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Biological Chemistry

Editor-in-Chief: Brüne, Bernhard

Editorial Board Member: Buchner, Johannes / Lei, Ming / Ludwig, Stephan / Sies, Helmut / Turk, Boris / Wittinghofer, Alfred

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Volume 388, Issue 10 (Oct 2007)


Effect of age on sexually dimorphic selenoprotein expression in mice

Lutz Schomburg
  • 1Institute for Experimental Endocrinology, Charité-University Medicine Berlin, D-10117 Berlin, Germany
/ Cornelia Riese
  • 2Institute for Experimental Endocrinology, Charité-University Medicine Berlin, D-10117 Berlin, Germany
/ Kostja Renko
  • 3Institute for Experimental Endocrinology, Charité-University Medicine Berlin, D-10117 Berlin, Germany
/ Ulrich Schweizer
  • 4Institute for Experimental Endocrinology, Charité-University Medicine Berlin, D-10117 Berlin, Germany
Published Online: 2007-10-16 | DOI: https://doi.org/10.1515/BC.2007.128


Clinical data suggest that selenium (Se) supplementation decreases disease predisposition and severity and accelerates recovery in a variety of pathologies. Pre-supplementation Se levels and sex represent important determinants of these Se-dependent health effects. Accordingly, we previously reported on sexually dimorphic expression patterns of Se-dependent glutathione peroxidase 1, type I deiodinase, and selenoprotein P in young mice. In the present study we investigated whether these differences vary with age. The strong sexual dimorphic expression of hepatic type I deiodinase that was observed in young mice vanished both at the mRNA and enzyme activity level by 1 year of age. In contrast, the strong sex-specific differences in renal type I deiodinase mRNA expression were sustained with age. Accordingly, deiodinase enzymatic activities differed in male and female kidneys, largely independent of age [average of 6.8 vs. 15.7 pmol/(min mg) in males vs. females]. In parallel, hepatic Se concentrations and glutathione peroxidase activities increased in female mice compared to male littermates, establishing a new sexual dimorphism in liver. Thus, age represents another important modifier of the dynamic sex- and tissue-specific selenoprotein expression patterns. These data highlight again the unique physiological regulatory mechanisms that have evolved to control Se metabolism according to the actual needs of the organism.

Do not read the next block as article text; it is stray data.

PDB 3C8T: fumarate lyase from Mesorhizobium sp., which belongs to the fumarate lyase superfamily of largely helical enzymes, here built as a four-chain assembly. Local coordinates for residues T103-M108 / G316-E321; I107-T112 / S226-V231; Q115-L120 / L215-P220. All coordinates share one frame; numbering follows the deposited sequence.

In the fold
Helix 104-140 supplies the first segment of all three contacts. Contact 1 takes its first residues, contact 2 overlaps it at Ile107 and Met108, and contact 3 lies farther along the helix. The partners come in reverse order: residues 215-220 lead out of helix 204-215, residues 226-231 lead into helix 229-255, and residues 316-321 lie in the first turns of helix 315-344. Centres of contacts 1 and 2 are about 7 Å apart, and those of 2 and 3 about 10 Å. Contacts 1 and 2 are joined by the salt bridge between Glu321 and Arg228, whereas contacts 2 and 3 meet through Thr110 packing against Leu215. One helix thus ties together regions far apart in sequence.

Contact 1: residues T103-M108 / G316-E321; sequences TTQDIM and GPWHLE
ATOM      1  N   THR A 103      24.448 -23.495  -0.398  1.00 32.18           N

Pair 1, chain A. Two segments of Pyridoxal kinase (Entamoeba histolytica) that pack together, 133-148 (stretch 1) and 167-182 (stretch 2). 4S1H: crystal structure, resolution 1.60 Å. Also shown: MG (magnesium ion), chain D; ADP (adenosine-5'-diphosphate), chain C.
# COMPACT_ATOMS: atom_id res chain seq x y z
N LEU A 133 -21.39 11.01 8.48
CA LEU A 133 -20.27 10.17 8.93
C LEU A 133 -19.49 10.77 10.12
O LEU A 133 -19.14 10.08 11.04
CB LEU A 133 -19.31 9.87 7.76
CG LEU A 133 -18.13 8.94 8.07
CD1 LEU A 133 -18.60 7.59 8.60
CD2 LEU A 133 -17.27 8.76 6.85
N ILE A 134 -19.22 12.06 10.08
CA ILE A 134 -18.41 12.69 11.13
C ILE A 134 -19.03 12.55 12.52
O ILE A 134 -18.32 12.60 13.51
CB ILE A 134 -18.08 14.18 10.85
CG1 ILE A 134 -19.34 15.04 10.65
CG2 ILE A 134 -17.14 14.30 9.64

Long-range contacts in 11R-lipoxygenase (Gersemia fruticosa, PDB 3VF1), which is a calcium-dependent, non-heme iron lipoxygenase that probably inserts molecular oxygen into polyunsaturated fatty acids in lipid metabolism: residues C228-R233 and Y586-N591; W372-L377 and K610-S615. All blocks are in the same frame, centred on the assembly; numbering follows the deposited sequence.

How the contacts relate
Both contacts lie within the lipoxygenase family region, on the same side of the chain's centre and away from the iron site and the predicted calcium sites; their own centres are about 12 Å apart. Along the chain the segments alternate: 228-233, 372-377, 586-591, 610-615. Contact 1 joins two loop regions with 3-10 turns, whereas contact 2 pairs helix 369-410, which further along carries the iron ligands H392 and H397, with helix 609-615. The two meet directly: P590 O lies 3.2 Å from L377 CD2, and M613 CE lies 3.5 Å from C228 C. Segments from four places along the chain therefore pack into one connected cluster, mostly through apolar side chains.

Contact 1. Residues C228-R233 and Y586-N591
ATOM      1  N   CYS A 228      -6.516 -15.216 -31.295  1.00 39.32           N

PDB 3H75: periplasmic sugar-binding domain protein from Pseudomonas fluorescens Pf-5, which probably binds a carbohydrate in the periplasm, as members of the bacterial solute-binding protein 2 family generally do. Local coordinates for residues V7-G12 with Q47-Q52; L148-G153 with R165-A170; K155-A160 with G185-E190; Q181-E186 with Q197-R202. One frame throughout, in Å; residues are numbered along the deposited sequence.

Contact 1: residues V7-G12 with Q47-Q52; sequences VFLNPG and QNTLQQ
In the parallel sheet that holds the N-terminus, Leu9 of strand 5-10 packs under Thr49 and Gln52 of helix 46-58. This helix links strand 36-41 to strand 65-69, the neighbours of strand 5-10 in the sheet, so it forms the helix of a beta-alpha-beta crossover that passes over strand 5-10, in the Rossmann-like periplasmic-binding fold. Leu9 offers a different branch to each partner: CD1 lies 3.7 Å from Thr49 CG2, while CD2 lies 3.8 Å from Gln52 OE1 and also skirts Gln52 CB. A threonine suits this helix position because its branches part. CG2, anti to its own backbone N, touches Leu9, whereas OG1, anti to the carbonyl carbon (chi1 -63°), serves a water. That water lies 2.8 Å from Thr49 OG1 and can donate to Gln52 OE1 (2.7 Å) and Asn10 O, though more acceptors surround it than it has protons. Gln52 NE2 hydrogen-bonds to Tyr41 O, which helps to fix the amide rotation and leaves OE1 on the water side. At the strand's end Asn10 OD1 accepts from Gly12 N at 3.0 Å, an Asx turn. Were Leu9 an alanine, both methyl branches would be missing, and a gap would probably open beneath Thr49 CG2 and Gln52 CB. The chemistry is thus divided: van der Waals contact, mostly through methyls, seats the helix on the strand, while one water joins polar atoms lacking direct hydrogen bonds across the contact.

Keywords: deiodinase; gender; stability; trace element; translational efficiency

About the article

Corresponding author

Received: 2007-05-30

Accepted: 2007-06-26

Published Online: 2007-10-16

Published in Print: 2007-10-01

Citation Information: Biological Chemistry, ISSN (Online) 14374315, ISSN (Print) 14316730, DOI: https://doi.org/10.1515/BC.2007.128. Export Citation

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